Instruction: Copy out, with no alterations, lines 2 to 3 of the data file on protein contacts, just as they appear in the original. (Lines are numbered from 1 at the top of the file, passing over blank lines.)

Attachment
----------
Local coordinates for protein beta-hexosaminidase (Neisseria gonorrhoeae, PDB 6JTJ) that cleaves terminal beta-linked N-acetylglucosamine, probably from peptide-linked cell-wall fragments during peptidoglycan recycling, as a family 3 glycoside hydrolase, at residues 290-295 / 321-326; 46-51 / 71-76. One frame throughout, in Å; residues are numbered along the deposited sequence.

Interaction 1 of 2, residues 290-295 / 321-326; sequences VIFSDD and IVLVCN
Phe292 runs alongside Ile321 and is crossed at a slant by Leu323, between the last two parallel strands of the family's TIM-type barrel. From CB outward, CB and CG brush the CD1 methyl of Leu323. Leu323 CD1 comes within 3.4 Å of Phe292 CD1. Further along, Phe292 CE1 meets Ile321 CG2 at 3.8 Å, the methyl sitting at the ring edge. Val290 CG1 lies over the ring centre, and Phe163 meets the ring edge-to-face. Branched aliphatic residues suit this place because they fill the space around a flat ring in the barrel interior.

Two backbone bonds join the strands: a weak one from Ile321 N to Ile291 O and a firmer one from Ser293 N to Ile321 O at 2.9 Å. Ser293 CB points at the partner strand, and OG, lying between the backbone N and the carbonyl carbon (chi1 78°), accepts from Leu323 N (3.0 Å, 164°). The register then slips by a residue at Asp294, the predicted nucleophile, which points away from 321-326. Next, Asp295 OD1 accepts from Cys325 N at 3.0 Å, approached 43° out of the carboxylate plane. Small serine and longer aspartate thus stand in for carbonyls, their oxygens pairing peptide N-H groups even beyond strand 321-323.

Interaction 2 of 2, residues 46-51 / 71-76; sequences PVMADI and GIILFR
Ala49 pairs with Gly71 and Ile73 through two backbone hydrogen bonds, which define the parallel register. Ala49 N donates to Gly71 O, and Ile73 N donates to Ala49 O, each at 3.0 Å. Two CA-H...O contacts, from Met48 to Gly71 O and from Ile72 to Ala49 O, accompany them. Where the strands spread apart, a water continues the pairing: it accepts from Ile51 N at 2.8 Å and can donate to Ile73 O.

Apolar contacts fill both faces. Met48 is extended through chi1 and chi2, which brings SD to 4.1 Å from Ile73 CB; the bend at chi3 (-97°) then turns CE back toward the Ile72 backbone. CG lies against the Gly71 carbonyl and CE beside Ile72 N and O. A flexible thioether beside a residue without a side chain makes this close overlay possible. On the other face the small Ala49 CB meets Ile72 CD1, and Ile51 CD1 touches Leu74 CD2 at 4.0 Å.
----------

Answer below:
Interaction 1 of 2, residues 290-295 / 321-326; sequences VIFSDD and IVLVCN
Phe292 runs alongside Ile321 and is crossed at a slant by Leu323, between the last two parallel strands of the family's TIM-type barrel. From CB outward, CB and CG brush the CD1 methyl of Leu323. Leu323 CD1 comes within 3.4 Å of Phe292 CD1. Further along, Phe292 CE1 meets Ile321 CG2 at 3.8 Å, the methyl sitting at the ring edge. Val290 CG1 lies over the ring centre, and Phe163 meets the ring edge-to-face. Branched aliphatic residues suit this place because they fill the space around a flat ring in the barrel interior.